Posted on Friday, October 24, 2014
in The Friday Times (Editorial)
Bilawal Bhutto has been “launched”. The Karachi jalsa was big and his speech was animated. He unfurled the liberal flag (down with the Taliban, down with the PTI and MQM, down with the oppressors of minorities and up with “Bhuttoism”) to warm the cockles of die-hard Pipliya hearts.
Alas, the power of rented crowds, hackneyed words and empty promises has withered with an increasingly cynical and disgruntled populace. Simply drumming up “Bhuttoism” and clutching at “martyrdom” will not suffice any more. Since Bhuttoism was launched 45 years ago and Zulfiqar Ali Bhutto was martyred 35 years ago, the political profile and demographic landscape of the voter has changed significantly.
ZA Bhutto rose to power on the back of downtrodden rural peasants and urban workers. The four pillars of his political philosophy were (1) roti, kapra and makan (2) Islamic nationalism (3) anti-dynastic, anti-gentry power rule (4) anti-India stance. By the time Bhutto was martyred, he had not delivered on roti, kapra and makan, the Shimla Pact had overtaken anti-Indiaism, and he had embraced the feudal landowning classes all over again.
When Benazir Bhutto took over her father’s mantle, she was able to exploit his martyrdom. But she was also able to stake a political claim in her own right for opposing dictatorship and suffering imprisonment and exile before she was 30 years old. Therefore she was able to lead the PPP to victory in the 1988 elections despite desperate attempts by the military establishment to stop her. She returned to power in 1993 partly because she could claim victimhood (unfair dismissal in 1990) and partly because she was able to assure the military establishment of loyalty after it lost faith in Nawaz Sharif. But she was dismissed again in 1996 for alleged corruption and misrule; all the popular props of Bhuttoism, martyrdom and victimhood were lost to the PPP (even in Sindh), the jiyala drifted away in the Punjab and the voter sulked at home, so that the PPP could barely manage a presence in the 1997 parliament in Islamabad. The PPP’s fortunes rose again in 2007 when the Musharraf regime allied with Benazir (via the NRO) in order to stop Nawaz Sharif from exploiting his “victimhood”. Benazir’s assassination in 2008 on the eve of elections re-ignited the martyrdom factor and the PPP won the elections.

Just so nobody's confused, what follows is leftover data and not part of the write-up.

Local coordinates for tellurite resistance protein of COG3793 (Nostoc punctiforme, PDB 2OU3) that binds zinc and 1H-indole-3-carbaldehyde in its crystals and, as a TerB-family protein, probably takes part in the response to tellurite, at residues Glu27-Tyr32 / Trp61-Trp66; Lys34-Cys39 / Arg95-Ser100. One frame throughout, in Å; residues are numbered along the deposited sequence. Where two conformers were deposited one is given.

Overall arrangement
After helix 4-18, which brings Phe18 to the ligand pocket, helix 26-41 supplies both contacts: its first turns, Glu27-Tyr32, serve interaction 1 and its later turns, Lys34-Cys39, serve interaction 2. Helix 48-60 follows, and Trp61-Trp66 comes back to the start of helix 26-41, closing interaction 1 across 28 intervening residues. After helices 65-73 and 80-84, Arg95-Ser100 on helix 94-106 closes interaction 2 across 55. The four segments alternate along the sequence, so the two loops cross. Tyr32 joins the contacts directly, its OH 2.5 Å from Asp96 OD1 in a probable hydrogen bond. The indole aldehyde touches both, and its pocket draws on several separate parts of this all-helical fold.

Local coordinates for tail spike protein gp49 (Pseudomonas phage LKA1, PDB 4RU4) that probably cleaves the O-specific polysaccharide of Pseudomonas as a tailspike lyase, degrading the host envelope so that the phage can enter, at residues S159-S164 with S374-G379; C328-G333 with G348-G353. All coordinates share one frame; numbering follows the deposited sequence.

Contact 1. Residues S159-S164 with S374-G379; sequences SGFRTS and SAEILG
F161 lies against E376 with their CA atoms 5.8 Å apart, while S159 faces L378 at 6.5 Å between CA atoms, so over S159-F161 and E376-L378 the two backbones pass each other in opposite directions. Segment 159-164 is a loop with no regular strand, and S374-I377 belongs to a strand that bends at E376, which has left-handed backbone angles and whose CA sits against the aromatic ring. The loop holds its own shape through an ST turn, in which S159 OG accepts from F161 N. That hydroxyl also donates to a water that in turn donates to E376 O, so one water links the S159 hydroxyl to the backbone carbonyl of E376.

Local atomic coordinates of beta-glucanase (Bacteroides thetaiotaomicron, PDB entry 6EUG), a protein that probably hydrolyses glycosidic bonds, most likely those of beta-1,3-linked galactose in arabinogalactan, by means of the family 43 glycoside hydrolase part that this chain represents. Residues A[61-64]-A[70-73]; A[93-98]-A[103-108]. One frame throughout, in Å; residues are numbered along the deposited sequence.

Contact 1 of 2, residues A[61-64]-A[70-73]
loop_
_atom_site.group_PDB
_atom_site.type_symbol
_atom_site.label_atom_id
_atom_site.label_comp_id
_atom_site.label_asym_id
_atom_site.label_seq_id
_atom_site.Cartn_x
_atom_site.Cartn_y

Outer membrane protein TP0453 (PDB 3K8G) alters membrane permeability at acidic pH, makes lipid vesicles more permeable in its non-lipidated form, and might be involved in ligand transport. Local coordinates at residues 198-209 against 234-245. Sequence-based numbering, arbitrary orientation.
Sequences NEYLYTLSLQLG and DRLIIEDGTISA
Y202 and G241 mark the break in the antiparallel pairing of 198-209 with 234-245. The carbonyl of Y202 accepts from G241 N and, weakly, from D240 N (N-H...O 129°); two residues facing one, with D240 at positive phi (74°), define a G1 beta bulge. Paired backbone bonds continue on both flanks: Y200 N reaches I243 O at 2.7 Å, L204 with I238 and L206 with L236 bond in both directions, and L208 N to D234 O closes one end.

Bilawal’s job is a difficult one. He has inherited a party that has lost the sheen of Bhutto’s martyrdom and Benazir’s victimhood, down the generations. The memory of martyrdom has also been tarnished by a lingering perception of the last PPP government as corrupt and incompetent that “didn’t perform and deliver”. Demography is also weighing in against the PPP’s traditional rural vote bank – rapid urbanization has created new middle classes and youthful groups in Punjab, Karachi and Khyber-Pakhtunkhwa with global perceptions and aspirations who have been ignored by the PPP and tapped by other parties and forces.
Indeed, the party that Bilawal has inherited is critically removed from the party that ZA Bhutto created and Benazir Bhutto tried to revive. “Bhuttoism” was anti-dynasty but Bilawal is totally dependent on it. Bhuttoism promised to deliver to the masses but neither Benazir nor Zardari were able to fulfill that promise sufficiently. Bhuttoism was anti-India but Bilawal cannot flog the same horse today because the current mood is anti-West and not anti-India. Bhuttoism was anti-feudal, anti-gentry. But the current PPP is choked with exploitative landlords, oppressive family dynasties and wheeling-dealing crony capitalists.
Imran Khan is trying to fill the void left by the PPP. Like Bhutto, he is anti-dynasty. Like Bhutto he is tapping into Islamic nationalism, except that he has substituted the “Islamophobic” West for Hindu India because this resonates more forcefully with a new generation which wants to trade with India and wage war with the ubiquitous CIA. Like Bhutto he is focusing on the powerless classes, except that that there are more of them amongst angry and underemployed youth in urban areas than in the countryside.
Bilawal cannot sufficiently revive the PPP by merely flogging Bhuttoism, martyrdom and victimhood. The young, urban, globalizing Pakistani is far more politically conscious and angry than his forlorn rural predecessor. Nothing less than a “reinvention” of the PPP is required from the young challenger based on economic, political and social policies that promise a radical redistribution of power and privilege in a welfare state which does business with the world with dignity and trust.
Some popular disillusionment will inevitably follow the failed dharna-policies and conspiracies of Imran Khan and Tahirul Qadri to seize power. Bilawal Bhutto should seize this opportunity to try and capture the imagination of the same classes and people to revive the flagging fortunes of the PPP.